Background The World Health Organization Fracture Risk Assessment Tool (FRAX®) algorithm can be used to estimate 10-year probabilities of hip and major osteoporotic fractures. This tool has not yet been validated in Japanese patients with rheumatoid arthritis (RA). Previously, we [1,2] and others have reported a significant association between the Health Assessment Questionnaire Disability Index (HAQ-DI) and clinical fracture risk in patients with RA. This has generated interest in the possible role the HAQ-DI could play in improving fracture risk assessment for patients with RA .
Objectives The aim of this study was to evaluate the prognostic accuracy of the Japanese version of FRAX to predict the 10-year probability of hip and major osteoporotic fractures in Japanese patients with RA, and investigate whether the HAQ-DI can further improve the prediction of hip and major osteoporotic fractures.
Methods We analyzed the database of the Institute of Rheumatology Rheumatoid Arthritis (IORRA) study, our large prospective observational cohort study in Japanese patients with RA. IORRA study subjects included 3,095 women and 703 men with RA ranging in age from 40 to 90 years. The mean (± standard deviation) age was 60.6±9.6 years. Self-reported major osteoporotic fractures of the hip, vertebrae, humerus, and wrist were verified using patient medical records. The association of FRAX with fractures was evaluated by the Cox model, and C-statistics  were used in the risk prediction model to account for censored survival data. The Japanese version of HAQ-DI (J-HAQ-DI) was used in the assessment in conjunction with FRAX, without considering bone mineral density (BMD) values, and C-statistics were used for the 10-year risk calculated by the Cox model.
Results A total of 3,798 Japanese patients with RA were followed for an average of 5.8 years. Using FRAX without BMD, the mean 10-year predicted fracture probability for hip and major osteoporotic fractures was 5.3% and 14.5%, respectively. Among the patients, 52 (1.4%) and 216 (5.7%) presented with hip and major osteoporotic fractures (including n=85 vertebral, n=41 humeral, n=38 distal radial, and n=52 hip fractures), respectively. For hip fractures, the C-statistic was 0.735 (95% CI: 0.665, 0.804) for the statistical model prediction based on both J-HAQ-DI and FRAX, and it was 0.688 (95% CI: 0.613, 0.762) for FRAX alone. For major osteoporotic fractures, the C-statistic was 0.678 (95% CI: 0.636, 0.719) for both J-HAQ-DI and FRAX, and 0.664 (95% CI: 0.624, 0.704) for FRAX alone.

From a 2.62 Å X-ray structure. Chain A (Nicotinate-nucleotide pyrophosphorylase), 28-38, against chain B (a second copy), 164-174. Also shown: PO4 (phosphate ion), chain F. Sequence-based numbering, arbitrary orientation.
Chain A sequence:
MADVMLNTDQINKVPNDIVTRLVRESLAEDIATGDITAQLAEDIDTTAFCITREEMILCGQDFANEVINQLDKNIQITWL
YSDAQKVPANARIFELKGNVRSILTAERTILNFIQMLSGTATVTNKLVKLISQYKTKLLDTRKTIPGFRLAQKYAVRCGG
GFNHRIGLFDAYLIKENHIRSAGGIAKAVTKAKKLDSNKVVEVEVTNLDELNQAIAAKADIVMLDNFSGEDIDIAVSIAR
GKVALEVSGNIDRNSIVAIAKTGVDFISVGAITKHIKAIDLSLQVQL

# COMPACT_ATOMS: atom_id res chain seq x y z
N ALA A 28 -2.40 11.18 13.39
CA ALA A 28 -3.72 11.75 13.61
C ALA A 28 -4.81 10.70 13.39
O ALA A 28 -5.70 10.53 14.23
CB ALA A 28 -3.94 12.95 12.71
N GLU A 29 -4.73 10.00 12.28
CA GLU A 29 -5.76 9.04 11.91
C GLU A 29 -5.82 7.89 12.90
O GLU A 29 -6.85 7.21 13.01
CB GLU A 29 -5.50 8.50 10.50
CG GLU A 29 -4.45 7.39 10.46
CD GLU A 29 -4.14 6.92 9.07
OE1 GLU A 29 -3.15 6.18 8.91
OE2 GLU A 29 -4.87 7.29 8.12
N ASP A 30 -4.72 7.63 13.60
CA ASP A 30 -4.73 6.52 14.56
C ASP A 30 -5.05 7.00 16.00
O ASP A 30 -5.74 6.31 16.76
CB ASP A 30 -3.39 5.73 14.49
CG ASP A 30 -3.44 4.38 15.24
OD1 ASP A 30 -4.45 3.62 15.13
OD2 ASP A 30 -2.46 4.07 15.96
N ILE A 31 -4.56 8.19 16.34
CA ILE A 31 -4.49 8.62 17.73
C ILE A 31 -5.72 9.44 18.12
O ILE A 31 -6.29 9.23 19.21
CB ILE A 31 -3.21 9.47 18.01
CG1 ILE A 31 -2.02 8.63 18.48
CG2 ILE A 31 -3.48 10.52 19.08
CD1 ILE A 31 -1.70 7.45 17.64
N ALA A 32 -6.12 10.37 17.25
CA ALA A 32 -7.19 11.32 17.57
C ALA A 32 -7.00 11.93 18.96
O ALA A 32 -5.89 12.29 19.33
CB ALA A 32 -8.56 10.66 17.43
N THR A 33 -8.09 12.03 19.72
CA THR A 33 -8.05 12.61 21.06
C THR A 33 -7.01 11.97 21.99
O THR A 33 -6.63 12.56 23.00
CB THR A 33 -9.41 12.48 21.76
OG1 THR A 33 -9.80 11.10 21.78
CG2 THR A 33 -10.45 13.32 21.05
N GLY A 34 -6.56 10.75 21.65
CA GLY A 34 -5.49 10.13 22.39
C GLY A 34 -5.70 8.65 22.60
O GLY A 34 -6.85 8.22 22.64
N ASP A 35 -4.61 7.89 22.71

Conclusions We evaluated the performance of FRAX in Japanese patients with RA using our prospective observational cohort study data. Our results were similar to those in other previously reported longitudinal studies evaluating FRAX. The HAQ-DI appears to improve hip fracture risk assessment when used in conjunction with this conventional risk assessment tool in patients with RA.
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Acknowledgements We thank all members of the Institute of Rheumatology, Tokyo Women's Medical University for the successful management of the IORRA cohort. This work was supported in part by grants-in-aid for scientific research from the Japan Osteoporosis Foundation to TF.
Disclosure of Interest T. Furuya: None declared, E. Inoue: None declared, K. Ochi: None declared, O. Ishida: None declared, A. Taniguchi: None declared, S. Momohara: None declared, H. Yamanaka Grant/research support: Abbott, AbbVie, Asahikasei, Astellas, AstraZeneca, Bristol-Myers Squib, Chugai, Daiichi Sankyo, Eisai, GlaxoSmithKline, Janssen, Mitsubishi Tanabe, MSD, Nippon Kayaku, Pfizer, Santen, Taishotoyama, Takeda, Teijin, Consultant for: Abbott, AbbVie, Astellas, AstraZeneca, Bristol-Myers Squib, Chugai, Daiichi Sankyo, Eisai, Mitsubishi Tanabe, Nippon Kayaku, Pfizer, Takeda, Teijin, Speakers bureau: Abbott, AbbVie, Astellas, Bristol-Myers Squib, Chugai, Eisai, Mitsubishi Tanabe, Pfizer, Takeda, Teijin
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